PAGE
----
In an area full of very active performers, musicologists, and ethnomusicologists this cluster of Corridor funding has encouraged collaborative research and performance. The faculty members of the Musicology/Performance Studies cluster have exchanged teaching and conducting podia; brought world-class musicians to play side by side with their graduate students, who composed the works being played; have invited pre-eminent performance studies scholars to conduct mini-seminars; and have collaboratively staged works from the distant past, engaging in vibrant practice-based research. Film music scholars have held symposia and Syracuse University’s Bird Library archivist brought together artists, lawyers and producers to discuss copyright law and musicians.

Shared Strengths:

  • CNY has rich, ethnically diverse musical tradition, and the three research institutions have outstanding faculty in music, musicology, film and media studies, performance studies, and drama.
  • University of Rochester’s Eastman School of Music stands among the very top-ranked programs in musicology in the country and Cornell University has a rich history of linking musicology with historical performance practices. At Syracuse University, the Department of Arts and Music Histories in the College of Arts and Sciences is one of the highest-ranked research departments at the institution; the Setnor School of Music is a comprehensive conservatory with a wide-range of performance and academic opportunities; and SU has one of the top Drama programs in the nation.
  • Musicology/Performance Studies is a focal area in which our regional university library archives present a strong catalyst for the faculty initiative.
  • University of Rochester’s Sibley music library at Eastman is the largest academic music library in North America with strengths in individual composers; Belfer Audio Laboratory and Archive at Syracuse University is one of the four largest archives of recorded sound in the country with rich holdings from early period of sound recording; Cornell University Music Library also has rich holdings. These audio, manuscript, and print archives form an exceptional scholarly resource in support of this cluster.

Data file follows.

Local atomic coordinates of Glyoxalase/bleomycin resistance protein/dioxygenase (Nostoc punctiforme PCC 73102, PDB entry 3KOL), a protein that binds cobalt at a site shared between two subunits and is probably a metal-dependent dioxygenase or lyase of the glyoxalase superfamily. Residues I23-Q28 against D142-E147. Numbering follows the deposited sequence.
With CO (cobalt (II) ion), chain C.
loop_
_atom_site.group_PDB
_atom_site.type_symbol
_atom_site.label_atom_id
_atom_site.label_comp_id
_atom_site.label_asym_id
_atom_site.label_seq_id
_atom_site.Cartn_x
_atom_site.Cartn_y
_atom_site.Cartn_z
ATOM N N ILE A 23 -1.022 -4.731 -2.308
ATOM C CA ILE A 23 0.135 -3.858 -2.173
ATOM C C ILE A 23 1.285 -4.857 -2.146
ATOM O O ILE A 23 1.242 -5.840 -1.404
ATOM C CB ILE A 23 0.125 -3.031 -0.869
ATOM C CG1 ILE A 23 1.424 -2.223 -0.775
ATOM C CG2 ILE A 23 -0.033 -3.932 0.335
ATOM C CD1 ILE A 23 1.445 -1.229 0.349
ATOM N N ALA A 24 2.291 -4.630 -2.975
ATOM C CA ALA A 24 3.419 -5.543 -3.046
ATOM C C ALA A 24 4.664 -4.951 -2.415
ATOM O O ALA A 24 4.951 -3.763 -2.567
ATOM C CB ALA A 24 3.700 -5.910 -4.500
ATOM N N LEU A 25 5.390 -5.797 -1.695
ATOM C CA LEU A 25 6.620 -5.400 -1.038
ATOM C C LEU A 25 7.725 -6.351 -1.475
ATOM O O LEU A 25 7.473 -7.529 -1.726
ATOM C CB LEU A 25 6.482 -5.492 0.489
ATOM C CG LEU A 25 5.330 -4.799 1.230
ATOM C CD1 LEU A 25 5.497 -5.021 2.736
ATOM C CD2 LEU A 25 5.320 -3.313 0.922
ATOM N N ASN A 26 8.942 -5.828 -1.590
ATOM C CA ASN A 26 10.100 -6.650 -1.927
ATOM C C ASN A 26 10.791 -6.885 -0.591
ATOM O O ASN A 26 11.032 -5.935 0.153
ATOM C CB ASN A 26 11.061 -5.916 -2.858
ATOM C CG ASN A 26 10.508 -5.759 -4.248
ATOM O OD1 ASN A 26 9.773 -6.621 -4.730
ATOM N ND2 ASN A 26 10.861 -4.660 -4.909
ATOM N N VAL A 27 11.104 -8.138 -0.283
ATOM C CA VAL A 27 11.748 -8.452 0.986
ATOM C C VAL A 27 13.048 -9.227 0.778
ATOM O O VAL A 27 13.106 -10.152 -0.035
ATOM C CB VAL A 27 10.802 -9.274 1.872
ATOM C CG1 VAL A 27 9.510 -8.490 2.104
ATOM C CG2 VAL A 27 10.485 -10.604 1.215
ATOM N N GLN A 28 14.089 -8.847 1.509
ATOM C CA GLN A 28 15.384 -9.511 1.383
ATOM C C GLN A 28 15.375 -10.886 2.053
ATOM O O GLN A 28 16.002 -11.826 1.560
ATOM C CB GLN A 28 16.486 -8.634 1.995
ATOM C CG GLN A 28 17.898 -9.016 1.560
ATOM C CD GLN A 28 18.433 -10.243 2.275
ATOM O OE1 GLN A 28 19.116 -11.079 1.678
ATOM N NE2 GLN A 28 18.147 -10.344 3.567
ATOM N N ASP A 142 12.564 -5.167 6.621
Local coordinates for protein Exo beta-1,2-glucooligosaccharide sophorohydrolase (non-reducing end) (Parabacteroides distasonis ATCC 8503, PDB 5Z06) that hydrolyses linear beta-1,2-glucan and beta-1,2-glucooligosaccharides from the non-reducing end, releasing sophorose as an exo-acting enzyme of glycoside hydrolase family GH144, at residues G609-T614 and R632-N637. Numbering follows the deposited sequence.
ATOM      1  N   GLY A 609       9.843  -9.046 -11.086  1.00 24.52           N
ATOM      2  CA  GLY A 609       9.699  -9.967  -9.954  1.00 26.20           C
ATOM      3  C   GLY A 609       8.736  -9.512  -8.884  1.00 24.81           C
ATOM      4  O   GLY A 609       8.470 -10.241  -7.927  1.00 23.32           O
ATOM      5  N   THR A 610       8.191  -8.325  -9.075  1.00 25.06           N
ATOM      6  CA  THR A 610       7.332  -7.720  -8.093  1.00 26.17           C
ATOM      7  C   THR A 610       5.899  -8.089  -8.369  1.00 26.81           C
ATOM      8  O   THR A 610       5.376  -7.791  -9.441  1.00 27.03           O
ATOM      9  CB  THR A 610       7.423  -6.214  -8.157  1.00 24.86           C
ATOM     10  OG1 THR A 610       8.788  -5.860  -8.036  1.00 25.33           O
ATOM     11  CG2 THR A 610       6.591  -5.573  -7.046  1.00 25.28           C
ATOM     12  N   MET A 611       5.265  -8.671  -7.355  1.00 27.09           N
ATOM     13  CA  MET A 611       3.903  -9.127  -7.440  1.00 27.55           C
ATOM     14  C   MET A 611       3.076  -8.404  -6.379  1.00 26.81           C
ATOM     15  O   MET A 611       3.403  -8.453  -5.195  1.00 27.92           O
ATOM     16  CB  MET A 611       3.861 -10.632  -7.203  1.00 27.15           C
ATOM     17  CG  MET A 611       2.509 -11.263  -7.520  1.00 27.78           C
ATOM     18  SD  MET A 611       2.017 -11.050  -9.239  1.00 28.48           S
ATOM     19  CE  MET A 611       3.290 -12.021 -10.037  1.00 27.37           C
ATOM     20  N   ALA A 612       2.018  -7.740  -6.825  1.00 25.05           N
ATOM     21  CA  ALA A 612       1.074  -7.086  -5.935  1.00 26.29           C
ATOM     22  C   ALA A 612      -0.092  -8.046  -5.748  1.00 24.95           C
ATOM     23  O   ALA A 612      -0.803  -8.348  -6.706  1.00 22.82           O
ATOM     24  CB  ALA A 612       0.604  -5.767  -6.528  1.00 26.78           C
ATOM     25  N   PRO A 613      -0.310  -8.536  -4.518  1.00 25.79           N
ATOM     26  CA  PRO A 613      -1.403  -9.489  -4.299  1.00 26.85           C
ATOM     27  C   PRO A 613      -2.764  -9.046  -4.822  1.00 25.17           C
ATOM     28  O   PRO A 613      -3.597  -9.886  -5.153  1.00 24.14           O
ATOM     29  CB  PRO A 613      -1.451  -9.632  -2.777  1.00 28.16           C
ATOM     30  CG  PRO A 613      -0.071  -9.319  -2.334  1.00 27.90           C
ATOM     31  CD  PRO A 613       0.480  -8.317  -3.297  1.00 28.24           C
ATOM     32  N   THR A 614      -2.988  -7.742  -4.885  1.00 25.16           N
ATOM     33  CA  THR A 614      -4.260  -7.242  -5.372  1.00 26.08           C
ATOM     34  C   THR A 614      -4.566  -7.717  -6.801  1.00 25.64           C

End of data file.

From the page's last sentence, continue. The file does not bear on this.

This cluster is well-established across the Corridor, with regard to Philosophy as a discipline, and open to cross-disciplinary work in philosophical studies and critical theory more broadly. To foster mutual interchange, communication, and scholarly collaboration, its working groups hold workshops and small symposia to host visiting speakers, present works in progress, support reading groups, and hold joint seminars. For instance, one group sponsors a summer conference around a theme. Another group used funds to design a website so members could keep in touch. A third group conducted a graduate class, engaging graduate students and faculty from all three Corridor universities. These are but a few examples of the possible activities that can be supported.

Shared Strengths:

  • In addition to philosophy faculties and doctoral programs in the Anglo-American tradition, with strengths in Metaphysics and Epistemology, Corridor strengths in the field of Philosophy can also be found in the History of Philosophy, Ancient Philosophy and Classics; German Philosophy, including Kant and post-Kantian studies, Ethics & Political Philosophy, Philosophy of Education, and Philosophy of Language.